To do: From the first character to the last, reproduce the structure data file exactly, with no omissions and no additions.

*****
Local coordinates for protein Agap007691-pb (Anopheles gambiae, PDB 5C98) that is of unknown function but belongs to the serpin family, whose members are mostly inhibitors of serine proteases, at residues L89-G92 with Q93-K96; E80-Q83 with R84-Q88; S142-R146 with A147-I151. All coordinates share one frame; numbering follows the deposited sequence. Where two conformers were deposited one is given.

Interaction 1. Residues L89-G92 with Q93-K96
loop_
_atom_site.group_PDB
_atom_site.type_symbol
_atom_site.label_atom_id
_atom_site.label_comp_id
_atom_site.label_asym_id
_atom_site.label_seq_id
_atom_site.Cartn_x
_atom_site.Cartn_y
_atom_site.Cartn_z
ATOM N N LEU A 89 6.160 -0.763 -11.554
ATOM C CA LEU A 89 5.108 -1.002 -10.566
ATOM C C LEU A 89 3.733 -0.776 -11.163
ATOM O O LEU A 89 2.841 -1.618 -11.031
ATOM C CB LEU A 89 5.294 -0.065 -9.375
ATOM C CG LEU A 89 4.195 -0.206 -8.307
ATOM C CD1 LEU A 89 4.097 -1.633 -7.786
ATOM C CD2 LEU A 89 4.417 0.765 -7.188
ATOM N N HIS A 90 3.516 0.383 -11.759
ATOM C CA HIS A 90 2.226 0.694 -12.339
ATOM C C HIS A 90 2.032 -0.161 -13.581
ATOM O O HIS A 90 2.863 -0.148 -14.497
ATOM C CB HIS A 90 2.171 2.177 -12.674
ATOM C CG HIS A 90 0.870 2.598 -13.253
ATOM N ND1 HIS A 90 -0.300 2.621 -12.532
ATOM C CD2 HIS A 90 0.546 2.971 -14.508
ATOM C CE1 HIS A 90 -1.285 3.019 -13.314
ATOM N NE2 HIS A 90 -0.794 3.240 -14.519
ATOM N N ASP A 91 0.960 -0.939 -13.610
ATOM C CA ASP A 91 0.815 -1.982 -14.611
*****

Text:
Local coordinates for protein Agap007691-pb (Anopheles gambiae, PDB 5C98) that is of unknown function but belongs to the serpin family, whose members are mostly inhibitors of serine proteases, at residues L89-G92 with Q93-K96; E80-Q83 with R84-Q88; S142-R146 with A147-I151. All coordinates share one frame; numbering follows the deposited sequence. Where two conformers were deposited one is given.

Interaction 1. Residues L89-G92 with Q93-K96
loop_
_atom_site.group_PDB
_atom_site.type_symbol
_atom_site.label_atom_id
_atom_site.label_comp_id
_atom_site.label_asym_id
_atom_site.label_seq_id
_atom_site.Cartn_x
_atom_site.Cartn_y
_atom_site.Cartn_z
ATOM N N LEU A 89 6.160 -0.763 -11.554
ATOM C CA LEU A 89 5.108 -1.002 -10.566
ATOM C C LEU A 89 3.733 -0.776 -11.163
ATOM O O LEU A 89 2.841 -1.618 -11.031
ATOM C CB LEU A 89 5.294 -0.065 -9.375
ATOM C CG LEU A 89 4.195 -0.206 -8.307
ATOM C CD1 LEU A 89 4.097 -1.633 -7.786
ATOM C CD2 LEU A 89 4.417 0.765 -7.188
ATOM N N HIS A 90 3.516 0.383 -11.759
ATOM C CA HIS A 90 2.226 0.694 -12.339
ATOM C C HIS A 90 2.032 -0.161 -13.581
ATOM O O HIS A 90 2.863 -0.148 -14.497
ATOM C CB HIS A 90 2.171 2.177 -12.674
ATOM C CG HIS A 90 0.870 2.598 -13.253
ATOM N ND1 HIS A 90 -0.300 2.621 -12.532
ATOM C CD2 HIS A 90 0.546 2.971 -14.508
ATOM C CE1 HIS A 90 -1.285 3.019 -13.314
ATOM N NE2 HIS A 90 -0.794 3.240 -14.519
ATOM N N ASP A 91 0.960 -0.939 -13.610
ATOM C CA ASP A 91 0.815 -1.982 -14.611